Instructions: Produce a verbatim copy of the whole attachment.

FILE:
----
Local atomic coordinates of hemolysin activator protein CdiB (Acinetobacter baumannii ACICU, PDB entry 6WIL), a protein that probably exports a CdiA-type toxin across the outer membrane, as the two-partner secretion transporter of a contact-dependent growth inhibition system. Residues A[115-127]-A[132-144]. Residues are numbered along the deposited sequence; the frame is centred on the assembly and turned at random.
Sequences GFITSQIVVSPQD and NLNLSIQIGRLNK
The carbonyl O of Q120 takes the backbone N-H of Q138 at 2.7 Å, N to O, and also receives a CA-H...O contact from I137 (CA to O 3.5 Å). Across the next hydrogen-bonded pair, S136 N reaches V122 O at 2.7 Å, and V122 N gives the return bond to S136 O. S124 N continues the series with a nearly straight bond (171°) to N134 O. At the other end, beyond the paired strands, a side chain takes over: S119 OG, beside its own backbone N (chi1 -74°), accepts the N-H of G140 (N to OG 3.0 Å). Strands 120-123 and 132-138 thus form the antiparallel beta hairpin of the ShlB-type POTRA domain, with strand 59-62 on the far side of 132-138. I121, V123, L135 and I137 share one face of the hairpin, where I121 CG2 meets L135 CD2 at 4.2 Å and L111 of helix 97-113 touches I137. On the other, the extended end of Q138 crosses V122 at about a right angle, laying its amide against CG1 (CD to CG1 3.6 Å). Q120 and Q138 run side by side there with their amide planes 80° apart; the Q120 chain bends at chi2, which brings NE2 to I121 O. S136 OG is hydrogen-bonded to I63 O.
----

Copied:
Local atomic coordinates of hemolysin activator protein CdiB (Acinetobacter baumannii ACICU, PDB entry 6WIL), a protein that probably exports a CdiA-type toxin across the outer membrane, as the two-partner secretion transporter of a contact-dependent growth inhibition system. Residues A[115-127]-A[132-144]. Residues are numbered along the deposited sequence; the frame is centred on the assembly and turned at random.
Sequences GFITSQIVVSPQD and NLNLSIQIGRLNK
The carbonyl O of Q120 takes the backbone N-H of Q138 at 2.7 Å, N to O, and also receives a CA-H...O contact from I137 (CA to O 3.5 Å). Across the next hydrogen-bonded pair, S136 N reaches V122 O at 2.7 Å, and V122 N gives the return bond to S136 O. S124 N continues the series with a nearly straight bond (171°) to N134 O. At the other end, beyond the paired strands, a side chain takes over: S119 OG, beside its own backbone N (chi1 -74°), accepts the N-H of G140 (N to OG 3.0 Å). Strands 120-123 and 132-138 thus form the antiparallel beta hairpin of the ShlB-type POTRA domain, with strand 59-62 on the far side of 132-138. I121, V123, L135 and I137 share one face of the hairpin, where I121 CG2 meets L135 CD2 at 4.2 Å and L111 of helix 97-113 touches I137. On the other, the extended end of Q138 crosses V122 at about a right angle, laying its amide against CG1 (CD to CG1 3.6 Å). Q120 and Q138 run side by side there with their amide planes 80° apart; the Q120 chain bends at chi2, which brings NE2 to I121 O. S136 OG is hydrogen-bonded to I63 O.